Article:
I LOVE this idea and think you could do a series like this for most hobbies. Trying to work out the minimum amount you need to actually make something but worried you won't take to it concerns everybody taking the plunge with a new interest. With this series you just buy three colors, three brushes, some paper and a cheap palette. The author takes you step by step with nine projects, each one teaching you several essential skills. The final painting is shown life size (A4) so you can trace it off and transfer it to your paper (instructions included). As well as Search Press' trademark staged photographs there is a useful list of the skills covered, "jargon buster" boxes and even a closeup of a palette with the mixed colors on it. Also included is help on how to mix them and various tips. My only complaint is that the shot of the pencil tracing could be a bit easier to see; knowing how much detail has been included in a tracing is very helpful for a beginner. But this is a very minor gripe and the rest of the book gets an unreserved five stars for being a truly accessible primer a total beginner can actually learn from with no prior knowledge. Soon you can have a portfolio of lovely floral paintings including tulip, rose, passion flower, sunflower, poppies and more. At the front of the book is a helpful page showing thumbnails of all nine paintings and all for under a tenner (or under $15 US). More please, covering other types of paint and topics. Very highly recommended. * Myshelf.com * Flower painting being the tricky subject that it is, anything that simplifies the painting process has to be a good thing, just as long as it doesn't over-simplify and trivialise. It's therefore something of a relief to be able to say that Julie manages her task with considerable success.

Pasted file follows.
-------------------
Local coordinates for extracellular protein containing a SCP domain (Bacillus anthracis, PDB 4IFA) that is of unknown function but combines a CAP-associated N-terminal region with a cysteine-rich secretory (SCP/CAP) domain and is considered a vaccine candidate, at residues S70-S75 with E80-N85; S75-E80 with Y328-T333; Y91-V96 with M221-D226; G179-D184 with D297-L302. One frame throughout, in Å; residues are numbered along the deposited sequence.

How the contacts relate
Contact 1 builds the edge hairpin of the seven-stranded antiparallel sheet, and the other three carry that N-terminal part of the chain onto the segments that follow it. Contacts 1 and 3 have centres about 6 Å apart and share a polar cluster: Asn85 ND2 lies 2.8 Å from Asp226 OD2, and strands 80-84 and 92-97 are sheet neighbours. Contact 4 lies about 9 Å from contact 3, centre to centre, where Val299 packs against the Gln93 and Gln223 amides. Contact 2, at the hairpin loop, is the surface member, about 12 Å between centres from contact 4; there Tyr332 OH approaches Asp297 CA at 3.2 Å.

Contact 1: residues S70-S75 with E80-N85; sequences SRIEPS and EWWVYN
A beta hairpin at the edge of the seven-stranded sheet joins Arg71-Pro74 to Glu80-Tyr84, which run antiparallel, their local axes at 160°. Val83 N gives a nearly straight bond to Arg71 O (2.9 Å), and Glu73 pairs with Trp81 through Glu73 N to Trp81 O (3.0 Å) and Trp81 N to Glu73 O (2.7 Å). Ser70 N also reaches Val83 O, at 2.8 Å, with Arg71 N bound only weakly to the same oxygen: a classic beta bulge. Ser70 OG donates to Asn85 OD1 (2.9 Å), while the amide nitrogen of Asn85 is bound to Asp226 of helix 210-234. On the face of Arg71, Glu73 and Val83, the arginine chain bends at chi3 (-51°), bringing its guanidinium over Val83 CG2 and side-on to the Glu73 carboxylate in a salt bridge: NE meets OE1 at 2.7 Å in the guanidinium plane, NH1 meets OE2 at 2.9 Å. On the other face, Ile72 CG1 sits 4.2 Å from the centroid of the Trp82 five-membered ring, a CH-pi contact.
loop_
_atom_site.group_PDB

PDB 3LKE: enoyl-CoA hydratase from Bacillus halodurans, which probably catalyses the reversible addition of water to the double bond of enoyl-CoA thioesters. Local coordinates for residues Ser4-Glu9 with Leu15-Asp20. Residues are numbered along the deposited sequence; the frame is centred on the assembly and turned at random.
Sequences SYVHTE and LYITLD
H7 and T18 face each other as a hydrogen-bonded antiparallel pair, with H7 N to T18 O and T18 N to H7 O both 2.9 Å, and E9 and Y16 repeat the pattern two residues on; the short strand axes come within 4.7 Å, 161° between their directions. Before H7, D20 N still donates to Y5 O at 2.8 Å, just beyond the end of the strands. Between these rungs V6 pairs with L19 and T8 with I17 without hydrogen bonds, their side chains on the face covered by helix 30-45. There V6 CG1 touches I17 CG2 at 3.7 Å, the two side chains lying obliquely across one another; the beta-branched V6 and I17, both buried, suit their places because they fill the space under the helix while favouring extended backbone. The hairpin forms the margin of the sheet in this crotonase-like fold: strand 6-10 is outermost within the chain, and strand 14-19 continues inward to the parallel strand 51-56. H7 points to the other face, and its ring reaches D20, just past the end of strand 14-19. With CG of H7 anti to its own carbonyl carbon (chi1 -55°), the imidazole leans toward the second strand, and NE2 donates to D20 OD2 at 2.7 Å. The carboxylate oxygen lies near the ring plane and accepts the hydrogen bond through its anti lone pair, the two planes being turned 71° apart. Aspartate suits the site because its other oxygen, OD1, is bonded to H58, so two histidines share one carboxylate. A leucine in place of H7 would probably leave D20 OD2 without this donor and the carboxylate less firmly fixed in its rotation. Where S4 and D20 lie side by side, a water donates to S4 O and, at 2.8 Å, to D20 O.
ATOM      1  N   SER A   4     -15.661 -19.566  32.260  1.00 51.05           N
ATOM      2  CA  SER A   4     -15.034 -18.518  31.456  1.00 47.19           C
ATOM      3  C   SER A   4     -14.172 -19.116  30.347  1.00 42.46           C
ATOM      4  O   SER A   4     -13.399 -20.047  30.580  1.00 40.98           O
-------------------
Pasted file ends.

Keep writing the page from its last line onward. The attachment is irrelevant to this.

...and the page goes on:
You will, I'm sure, be amazed by the variety of tints and hues she manages to achieve with just three base colours (the same ones throughout). Yes, if you look closely, the results lack some of the subtlety that could be achieved with more, but you wouldn't feel dissatisfied with the results, for all that. I also have a feeling that the reproduction may not be as sharp as it could be, and that what you see on paper might be better that it is on the pages of the book. I also wouldn't have chosen that sunflower as the cover illustration as it really doesn't convey the variety of what you can achieve. Please don't let it put you off.
In keeping with the series style, there are plenty of generously-sized stage illustrations, short captions telling you what's going on and sidebars that include a variety of tips and jargon busters.
With 9 projects and clear instruction, this is the ideal place to start on a rewarding subject. You might also find it useful if you've already had a go, but are struggling. * Artbookreview.net * Many readers will remember using watercolor paint in childhood, but fine-art watercolor is a whole different thing and can feel intimidating for someone just beginning. King recognizes this and starts with a minimum of equipment, the most basic techniques, and a very common subject: flowers. Using just the three primary colors of paint, three brushes, and one pad of watercolor paper, the novice painter can get started with a nominal investment in materials. Starting with a single tulip and progressing through nine increasingly complex flowers, King teaches the reader three techniques in each painting, encouraging confidence and mastery along the way, and adding up to a well-rounded knowledge base. For those who find the blank page daunting, King also includes instructions for using tracing paper and pencil to transfer the outlines of her finished paintings onto watercolor paper. Terminology is explained as it comes up in "jargon buster" feature boxes, and a preview of what the reader will learn in the following project is offered at the end of each set of instructions. * Anne Heidemann *